clock menu more-arrow no yes

Filed under:

O's 7, Royals 4: I love KC!

New, comments

I've had the great pleasure of listening to the Royals broadcasts in the last two nights. First of all, it's fun to listen to a team's commentators talk about their boys not winning against the Birds since 2006.

Ryan_lefebvre_medium Frank_white_medium But my favorite thing about the Royals broadcasts are the commentators themselves, play-by-play man Ryan Lefebvre (right, son of Jim Lefebvre) and color commentator Frank White (left), Royals Hall of Famer.

The two of them are gold. Not only are they terribly unfamiliar with the Orioles and bat-dung crazy, but they're also seriously easy to listen to and seem like a couple of nice damned guys.

A quality start to Frank White is a complete game. Denny Leonard threw twenty complete games. Now that's quality. White also claimed to have been following Brian Roberts since his first day in the Major Leagues, thinking of him like he does Marcus Giles (?), a small stature guy with pop in his bat. White would be the world's only person who saw pop in the bat of Brian Roberts prior to 2005.

Lefebvre spent an entire, long half-inning talking to some dude from American Idol who's from the area. I'm not even being elitist. He seemed like a nice kid, genuinely excited to be there (White said he used to work at the park when he was a child), and he threw out a nice first pitch. Lefebvre and this dude just went on and on and on while a game was happening. Tremendous, totally uninteresting stuff. Lefebvre then decided that this American Idol dude was a good human being. Just had a feeling. Freddie Bynum hits a double, Melvin Mora hits a two-run homer, they talk about this dude going to the mall.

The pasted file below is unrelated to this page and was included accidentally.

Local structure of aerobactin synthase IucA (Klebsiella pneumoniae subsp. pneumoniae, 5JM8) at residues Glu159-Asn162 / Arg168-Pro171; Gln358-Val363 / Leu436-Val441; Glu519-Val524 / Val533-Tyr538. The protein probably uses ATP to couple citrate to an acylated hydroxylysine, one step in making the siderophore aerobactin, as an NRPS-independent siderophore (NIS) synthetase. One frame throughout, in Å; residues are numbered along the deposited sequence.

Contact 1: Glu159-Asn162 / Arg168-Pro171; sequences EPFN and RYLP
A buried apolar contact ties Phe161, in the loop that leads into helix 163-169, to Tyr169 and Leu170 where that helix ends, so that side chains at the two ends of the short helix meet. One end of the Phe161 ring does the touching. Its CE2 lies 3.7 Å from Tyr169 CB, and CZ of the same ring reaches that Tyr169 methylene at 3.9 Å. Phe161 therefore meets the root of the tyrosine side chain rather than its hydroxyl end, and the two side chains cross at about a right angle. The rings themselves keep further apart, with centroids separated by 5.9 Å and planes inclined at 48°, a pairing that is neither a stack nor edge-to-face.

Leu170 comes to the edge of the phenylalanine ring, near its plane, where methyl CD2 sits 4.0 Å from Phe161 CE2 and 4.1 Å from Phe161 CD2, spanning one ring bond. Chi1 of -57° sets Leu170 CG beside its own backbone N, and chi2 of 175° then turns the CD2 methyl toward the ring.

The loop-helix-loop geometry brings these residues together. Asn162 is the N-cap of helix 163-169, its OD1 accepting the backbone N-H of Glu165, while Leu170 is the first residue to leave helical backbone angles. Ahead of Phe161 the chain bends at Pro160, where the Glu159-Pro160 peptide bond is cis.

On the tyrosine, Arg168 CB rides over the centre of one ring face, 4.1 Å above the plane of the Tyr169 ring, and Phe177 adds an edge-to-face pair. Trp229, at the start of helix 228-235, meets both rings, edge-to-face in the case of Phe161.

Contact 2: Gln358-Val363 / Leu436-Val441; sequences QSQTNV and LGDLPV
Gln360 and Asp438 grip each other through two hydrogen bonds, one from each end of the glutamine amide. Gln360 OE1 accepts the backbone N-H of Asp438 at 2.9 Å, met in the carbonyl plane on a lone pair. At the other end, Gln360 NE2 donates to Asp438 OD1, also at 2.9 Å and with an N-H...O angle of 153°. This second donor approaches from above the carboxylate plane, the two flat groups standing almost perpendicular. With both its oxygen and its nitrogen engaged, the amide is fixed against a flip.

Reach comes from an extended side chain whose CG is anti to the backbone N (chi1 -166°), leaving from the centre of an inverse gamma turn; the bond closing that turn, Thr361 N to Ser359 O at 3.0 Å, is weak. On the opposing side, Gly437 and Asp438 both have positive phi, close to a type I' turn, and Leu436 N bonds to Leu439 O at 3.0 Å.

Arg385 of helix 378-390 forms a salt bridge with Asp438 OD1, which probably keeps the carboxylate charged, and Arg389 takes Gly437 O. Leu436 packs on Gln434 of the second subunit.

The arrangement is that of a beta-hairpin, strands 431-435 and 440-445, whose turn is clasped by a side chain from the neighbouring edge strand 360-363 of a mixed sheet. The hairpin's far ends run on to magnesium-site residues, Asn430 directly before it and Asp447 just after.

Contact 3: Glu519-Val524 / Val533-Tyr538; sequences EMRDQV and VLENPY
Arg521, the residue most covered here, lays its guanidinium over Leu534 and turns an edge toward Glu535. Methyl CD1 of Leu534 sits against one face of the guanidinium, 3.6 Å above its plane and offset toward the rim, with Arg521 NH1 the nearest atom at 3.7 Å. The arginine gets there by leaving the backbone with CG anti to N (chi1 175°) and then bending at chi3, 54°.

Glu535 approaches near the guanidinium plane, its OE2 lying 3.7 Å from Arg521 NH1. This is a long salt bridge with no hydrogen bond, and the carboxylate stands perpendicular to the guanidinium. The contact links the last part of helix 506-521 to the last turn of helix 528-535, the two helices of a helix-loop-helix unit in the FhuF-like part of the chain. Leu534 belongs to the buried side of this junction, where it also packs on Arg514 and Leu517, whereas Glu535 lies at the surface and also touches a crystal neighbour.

But the best part of that segment was Lefebvre recalling another reality TV star at the park who threw out a terrible first pitch and was booed off the field. "It was, uh...I don't remember his name. Anyway..." Must've made that kid feel good about his future.

Lefebvre later wanted to invent a new statistic, the Quality At-Bat. After tinkering with it out loud, he settled on this: the hitter is down in the count at some point, he sees eight pitches or more, and he hits it hard somewhere. Doesn't matter if he gets a hit. Also, walks are out of the question for the Quality At-Bat. Fantastic.

Jose Guillen appeared to have hurt himself a little bit running to first base later in the game, and Frank White said he had a "nice grimace" on in the dugout. Lefebvre took issue with the idea of a "nice grimace." This followed (I don't have exact quotes here, but this is very close):

Lefebvre: "Nice grimace. That's like jumbo shrimp. Those two don't go together! Or, uh, slight groin injury."

White: "Or tweaked hamstring."

Moments later, White recalled a young Jay Payton, as he and Lefebvre talked about Payton coming out of Georgia Tech at the same time as Nomar Garciaparra and Jason Varitek, and some expected him to be the prize of the bunch.

"Jay Payton had great speed when he came out (of Georgia Tech). Playing center field for the Red Sox."

Payton, of course, did play for the Red Sox, at age 32, in his eighth Major League season. In total, Payton (who had really lost his speed to injuries well before that) played 16 games in center field for the Red Sox. He was a member of the 2000 Mets team that went to the World Series, and had played for three other teams (Mets, Rockies, Padres) by the time he got to Boston.

Just all-around tremendous stuff. I love you, Ryan and Frank. Never change. Continue to think that Melvin Mora is a great player and that Daniel Cabrera throws 98-99 with his fastball. It's OK to be stuck in 2004.

A few quick talking points about the game:


  • Trachsel didn't kill us.
  • The bullpen nearly did through every pitcher brought in.
  • Freddie Bynum is quickly winning me over.
  • Nick Markakis is finding his stroke again.
  • Brian Roberts is not.
  • Aubrey Huff! DONG.
  • Melvin Mora! DONG.
  • Even Kevbo had a couple hits.
  • The Royals are still terrible.